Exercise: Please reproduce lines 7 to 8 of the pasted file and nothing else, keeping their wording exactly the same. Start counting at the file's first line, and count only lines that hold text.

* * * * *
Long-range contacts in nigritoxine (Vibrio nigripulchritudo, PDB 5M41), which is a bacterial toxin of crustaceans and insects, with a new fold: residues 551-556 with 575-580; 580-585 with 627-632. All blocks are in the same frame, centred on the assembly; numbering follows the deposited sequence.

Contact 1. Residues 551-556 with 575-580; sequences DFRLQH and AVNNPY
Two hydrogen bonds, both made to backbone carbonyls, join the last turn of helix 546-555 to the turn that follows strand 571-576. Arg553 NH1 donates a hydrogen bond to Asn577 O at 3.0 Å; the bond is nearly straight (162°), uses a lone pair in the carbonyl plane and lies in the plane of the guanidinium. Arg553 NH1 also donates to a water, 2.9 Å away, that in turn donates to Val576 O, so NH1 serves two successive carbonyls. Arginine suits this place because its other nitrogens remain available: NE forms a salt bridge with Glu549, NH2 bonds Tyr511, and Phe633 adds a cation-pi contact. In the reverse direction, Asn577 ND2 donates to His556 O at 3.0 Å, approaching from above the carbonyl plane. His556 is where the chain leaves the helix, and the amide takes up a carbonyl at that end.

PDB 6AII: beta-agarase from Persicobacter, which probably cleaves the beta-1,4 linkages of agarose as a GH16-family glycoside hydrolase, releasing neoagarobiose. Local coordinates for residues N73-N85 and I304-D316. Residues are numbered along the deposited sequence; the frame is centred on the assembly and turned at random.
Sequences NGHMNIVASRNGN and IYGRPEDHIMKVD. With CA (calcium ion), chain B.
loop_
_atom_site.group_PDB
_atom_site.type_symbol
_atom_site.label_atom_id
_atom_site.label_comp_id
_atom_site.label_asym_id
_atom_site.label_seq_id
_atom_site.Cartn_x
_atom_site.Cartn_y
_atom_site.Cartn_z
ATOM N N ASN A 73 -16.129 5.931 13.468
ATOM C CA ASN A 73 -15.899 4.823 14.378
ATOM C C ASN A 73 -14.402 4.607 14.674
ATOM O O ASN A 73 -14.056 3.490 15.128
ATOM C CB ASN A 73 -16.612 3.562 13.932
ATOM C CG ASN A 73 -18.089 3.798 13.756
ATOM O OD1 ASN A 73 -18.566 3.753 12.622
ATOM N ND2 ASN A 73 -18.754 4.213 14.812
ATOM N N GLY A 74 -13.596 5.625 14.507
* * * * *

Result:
_atom_site.group_PDB
_atom_site.type_symbol